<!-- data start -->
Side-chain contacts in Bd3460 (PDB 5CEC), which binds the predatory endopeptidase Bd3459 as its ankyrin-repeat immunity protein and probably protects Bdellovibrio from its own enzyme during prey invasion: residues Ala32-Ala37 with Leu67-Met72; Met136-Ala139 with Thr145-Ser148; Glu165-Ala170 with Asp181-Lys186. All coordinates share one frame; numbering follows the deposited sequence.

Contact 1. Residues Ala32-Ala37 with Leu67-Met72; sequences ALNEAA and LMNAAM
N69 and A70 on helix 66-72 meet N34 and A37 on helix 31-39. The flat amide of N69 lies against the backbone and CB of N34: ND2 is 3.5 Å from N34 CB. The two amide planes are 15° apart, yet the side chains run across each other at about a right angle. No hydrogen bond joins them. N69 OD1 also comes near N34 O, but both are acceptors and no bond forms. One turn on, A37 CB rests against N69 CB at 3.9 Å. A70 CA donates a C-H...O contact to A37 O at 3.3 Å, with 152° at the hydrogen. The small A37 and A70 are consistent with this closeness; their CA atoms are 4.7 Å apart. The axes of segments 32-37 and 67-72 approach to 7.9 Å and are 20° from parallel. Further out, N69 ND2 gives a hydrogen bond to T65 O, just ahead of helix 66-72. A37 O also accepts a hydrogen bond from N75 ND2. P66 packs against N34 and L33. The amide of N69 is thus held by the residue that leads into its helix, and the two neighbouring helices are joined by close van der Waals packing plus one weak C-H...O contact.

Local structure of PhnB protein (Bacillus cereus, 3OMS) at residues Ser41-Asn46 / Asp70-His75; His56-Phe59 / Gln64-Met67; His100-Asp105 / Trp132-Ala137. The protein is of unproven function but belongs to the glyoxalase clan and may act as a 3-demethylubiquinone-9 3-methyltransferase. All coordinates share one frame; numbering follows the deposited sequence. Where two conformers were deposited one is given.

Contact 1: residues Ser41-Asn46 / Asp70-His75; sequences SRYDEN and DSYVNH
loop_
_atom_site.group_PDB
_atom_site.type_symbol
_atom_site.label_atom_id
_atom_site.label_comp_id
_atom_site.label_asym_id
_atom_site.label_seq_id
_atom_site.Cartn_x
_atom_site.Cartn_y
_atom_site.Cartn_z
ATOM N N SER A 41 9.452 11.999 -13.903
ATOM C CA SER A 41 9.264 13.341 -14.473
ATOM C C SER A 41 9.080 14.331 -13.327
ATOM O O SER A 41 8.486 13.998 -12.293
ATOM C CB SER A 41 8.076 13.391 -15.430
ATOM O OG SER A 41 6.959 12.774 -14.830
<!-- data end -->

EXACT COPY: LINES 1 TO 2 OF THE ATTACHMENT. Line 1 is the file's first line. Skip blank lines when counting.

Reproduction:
Side-chain contacts in Bd3460 (PDB 5CEC), which binds the predatory endopeptidase Bd3459 as its ankyrin-repeat immunity protein and probably protects Bdellovibrio from its own enzyme during prey invasion: residues Ala32-Ala37 with Leu67-Met72; Met136-Ala139 with Thr145-Ser148; Glu165-Ala170 with Asp181-Lys186. All coordinates share one frame; numbering follows the deposited sequence.

Contact 1. Residues Ala32-Ala37 with Leu67-Met72; sequences ALNEAA and LMNAAM